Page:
Pavers are a wonderful hardscape element, extremely popular and sought after by many homeowners. For people who have never worked with them, though, things can seem complex at first. For example, we have many times heard the question: “Is concrete stone?”
Those questions are justified, as hardscape is a surprisingly complex industry. There are many elements, with many options of materials, and an astonishing number of variables to consider in an installation.
It is impossible to talk about everything that there is to talk about in a single article. So our focus today will be to tackle this very basic question about concrete being stone.
More specifically, we will talk about the advantages and disadvantages of each material and some of their recommended applications.
So let’s start by making a very important distinction.
Is Concrete Stone?
No. Knowing the difference between these two elements is the first step to better understand their uses.
Stone is a naturally occurring mineral. It can have different origins and be formed from different compositions, as we’ll see more in depth later.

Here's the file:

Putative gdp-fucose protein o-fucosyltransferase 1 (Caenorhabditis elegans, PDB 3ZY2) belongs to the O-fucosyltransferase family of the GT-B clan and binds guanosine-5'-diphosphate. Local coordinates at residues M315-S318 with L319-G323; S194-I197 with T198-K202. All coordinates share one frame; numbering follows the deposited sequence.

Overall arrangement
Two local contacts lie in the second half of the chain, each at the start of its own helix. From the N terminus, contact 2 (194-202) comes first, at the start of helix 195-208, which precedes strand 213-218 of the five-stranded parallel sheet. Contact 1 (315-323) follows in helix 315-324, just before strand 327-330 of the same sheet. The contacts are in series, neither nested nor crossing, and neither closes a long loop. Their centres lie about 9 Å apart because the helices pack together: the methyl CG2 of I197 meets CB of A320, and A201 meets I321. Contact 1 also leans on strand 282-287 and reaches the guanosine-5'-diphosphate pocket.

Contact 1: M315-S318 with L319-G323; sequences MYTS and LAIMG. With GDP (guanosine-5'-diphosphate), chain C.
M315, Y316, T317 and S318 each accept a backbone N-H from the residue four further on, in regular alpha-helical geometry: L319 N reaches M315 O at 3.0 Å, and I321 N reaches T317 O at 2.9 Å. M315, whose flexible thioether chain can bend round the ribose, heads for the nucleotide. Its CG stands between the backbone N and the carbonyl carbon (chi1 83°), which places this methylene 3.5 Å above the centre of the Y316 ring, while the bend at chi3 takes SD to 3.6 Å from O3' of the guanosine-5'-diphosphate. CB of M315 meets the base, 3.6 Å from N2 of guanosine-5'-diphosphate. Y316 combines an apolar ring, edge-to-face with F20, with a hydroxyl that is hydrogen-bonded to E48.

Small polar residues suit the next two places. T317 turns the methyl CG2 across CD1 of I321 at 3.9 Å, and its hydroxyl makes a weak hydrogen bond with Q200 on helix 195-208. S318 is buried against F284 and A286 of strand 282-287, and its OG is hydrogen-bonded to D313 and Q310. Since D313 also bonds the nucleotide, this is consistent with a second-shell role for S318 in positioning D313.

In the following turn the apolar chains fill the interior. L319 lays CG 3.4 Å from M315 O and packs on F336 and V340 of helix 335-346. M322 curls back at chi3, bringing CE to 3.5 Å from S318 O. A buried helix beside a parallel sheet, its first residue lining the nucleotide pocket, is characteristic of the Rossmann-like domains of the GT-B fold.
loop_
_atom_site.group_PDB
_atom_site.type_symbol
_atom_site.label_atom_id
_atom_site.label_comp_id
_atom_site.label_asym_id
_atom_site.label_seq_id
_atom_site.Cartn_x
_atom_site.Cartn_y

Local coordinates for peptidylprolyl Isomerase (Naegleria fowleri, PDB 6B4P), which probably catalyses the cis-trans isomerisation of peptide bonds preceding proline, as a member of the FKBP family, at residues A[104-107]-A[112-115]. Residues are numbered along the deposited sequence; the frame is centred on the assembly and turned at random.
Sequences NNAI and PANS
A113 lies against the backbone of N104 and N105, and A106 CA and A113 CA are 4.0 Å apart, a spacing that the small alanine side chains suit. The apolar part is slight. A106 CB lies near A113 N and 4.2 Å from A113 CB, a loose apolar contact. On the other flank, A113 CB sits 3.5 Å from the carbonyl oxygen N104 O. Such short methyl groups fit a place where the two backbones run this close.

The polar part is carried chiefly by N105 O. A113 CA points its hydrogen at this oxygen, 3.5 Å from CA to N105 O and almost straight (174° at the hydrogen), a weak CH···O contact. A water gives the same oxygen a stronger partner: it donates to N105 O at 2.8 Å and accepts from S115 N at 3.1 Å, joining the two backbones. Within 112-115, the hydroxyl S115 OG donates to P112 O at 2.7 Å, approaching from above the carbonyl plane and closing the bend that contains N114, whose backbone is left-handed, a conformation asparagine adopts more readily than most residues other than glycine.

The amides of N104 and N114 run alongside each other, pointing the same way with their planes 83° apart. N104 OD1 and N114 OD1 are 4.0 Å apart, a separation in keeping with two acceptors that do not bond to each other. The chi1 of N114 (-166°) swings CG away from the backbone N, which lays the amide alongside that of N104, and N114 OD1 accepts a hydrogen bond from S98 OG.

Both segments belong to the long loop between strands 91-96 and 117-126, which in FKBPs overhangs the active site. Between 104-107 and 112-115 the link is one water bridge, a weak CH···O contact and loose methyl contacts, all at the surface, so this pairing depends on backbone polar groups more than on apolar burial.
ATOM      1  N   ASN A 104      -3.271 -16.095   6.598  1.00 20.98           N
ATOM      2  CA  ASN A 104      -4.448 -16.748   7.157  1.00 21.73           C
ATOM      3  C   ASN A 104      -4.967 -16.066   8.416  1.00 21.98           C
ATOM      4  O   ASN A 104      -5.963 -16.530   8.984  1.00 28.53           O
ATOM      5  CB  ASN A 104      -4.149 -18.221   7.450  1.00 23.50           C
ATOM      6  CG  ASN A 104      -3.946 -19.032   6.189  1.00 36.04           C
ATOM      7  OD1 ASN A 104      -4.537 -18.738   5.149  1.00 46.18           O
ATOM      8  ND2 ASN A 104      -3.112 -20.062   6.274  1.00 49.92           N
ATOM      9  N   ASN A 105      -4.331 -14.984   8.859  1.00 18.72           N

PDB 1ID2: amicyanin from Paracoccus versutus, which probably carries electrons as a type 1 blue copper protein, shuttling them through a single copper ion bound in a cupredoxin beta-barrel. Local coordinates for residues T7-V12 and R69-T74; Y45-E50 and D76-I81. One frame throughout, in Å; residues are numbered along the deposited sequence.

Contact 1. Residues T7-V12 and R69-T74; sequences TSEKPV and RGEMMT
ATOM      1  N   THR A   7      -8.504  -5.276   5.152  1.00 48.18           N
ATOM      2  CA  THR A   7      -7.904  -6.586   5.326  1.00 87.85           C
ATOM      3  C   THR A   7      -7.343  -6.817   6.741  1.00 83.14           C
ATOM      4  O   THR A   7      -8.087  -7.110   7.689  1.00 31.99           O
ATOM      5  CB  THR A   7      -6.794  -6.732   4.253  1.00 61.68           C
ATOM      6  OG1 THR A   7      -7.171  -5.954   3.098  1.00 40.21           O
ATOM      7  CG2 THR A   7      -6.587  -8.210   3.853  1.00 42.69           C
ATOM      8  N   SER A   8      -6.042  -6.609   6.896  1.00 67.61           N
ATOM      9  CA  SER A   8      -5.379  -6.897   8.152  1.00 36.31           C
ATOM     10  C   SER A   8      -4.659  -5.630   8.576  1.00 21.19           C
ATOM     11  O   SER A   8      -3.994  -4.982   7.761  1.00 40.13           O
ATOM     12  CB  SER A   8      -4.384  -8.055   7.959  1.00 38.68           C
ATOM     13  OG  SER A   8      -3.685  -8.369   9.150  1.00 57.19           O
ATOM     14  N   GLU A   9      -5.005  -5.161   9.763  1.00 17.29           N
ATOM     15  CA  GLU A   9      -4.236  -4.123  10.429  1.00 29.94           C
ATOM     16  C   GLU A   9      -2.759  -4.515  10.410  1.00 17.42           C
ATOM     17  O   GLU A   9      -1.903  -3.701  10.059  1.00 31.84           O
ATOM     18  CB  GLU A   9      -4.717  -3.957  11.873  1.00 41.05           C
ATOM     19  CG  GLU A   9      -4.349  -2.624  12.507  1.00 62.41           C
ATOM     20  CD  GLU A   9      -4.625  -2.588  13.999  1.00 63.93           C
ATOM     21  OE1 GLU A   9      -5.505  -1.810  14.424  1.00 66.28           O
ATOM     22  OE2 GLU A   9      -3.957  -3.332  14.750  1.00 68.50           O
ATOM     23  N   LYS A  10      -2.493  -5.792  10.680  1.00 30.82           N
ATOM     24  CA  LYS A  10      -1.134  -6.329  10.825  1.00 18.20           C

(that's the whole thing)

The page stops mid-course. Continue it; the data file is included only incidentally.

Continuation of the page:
On the other hand, concrete is a man-made material. Surprisingly, forms of concrete have been used for thousands of years. The earliest form of concrete was used in 6500 BC by traders in the region that today composes Syria and Jordan. Throughout history, some form of limestone has always been used in the fabrication of early versions of concrete.
Concrete, as we know it today, was created in 1824 by Joseph Aspdin, who developed a method to burn a high-quality form of chalk and clay until the carbon dioxide was removed from the mixture. This became known as Portland Cement, and it is a method that has been used to this day.
So, although a form of stone is used in its fabrication, concrete is not stone.
So let’s talk a bit about stones in the paver business.
Stone Pavers: The Basics
Stone pavers are a category of their own. Inside the stone category, we have many options for stones that have different characteristics and applications.
Stones can be divided by their origin and composition.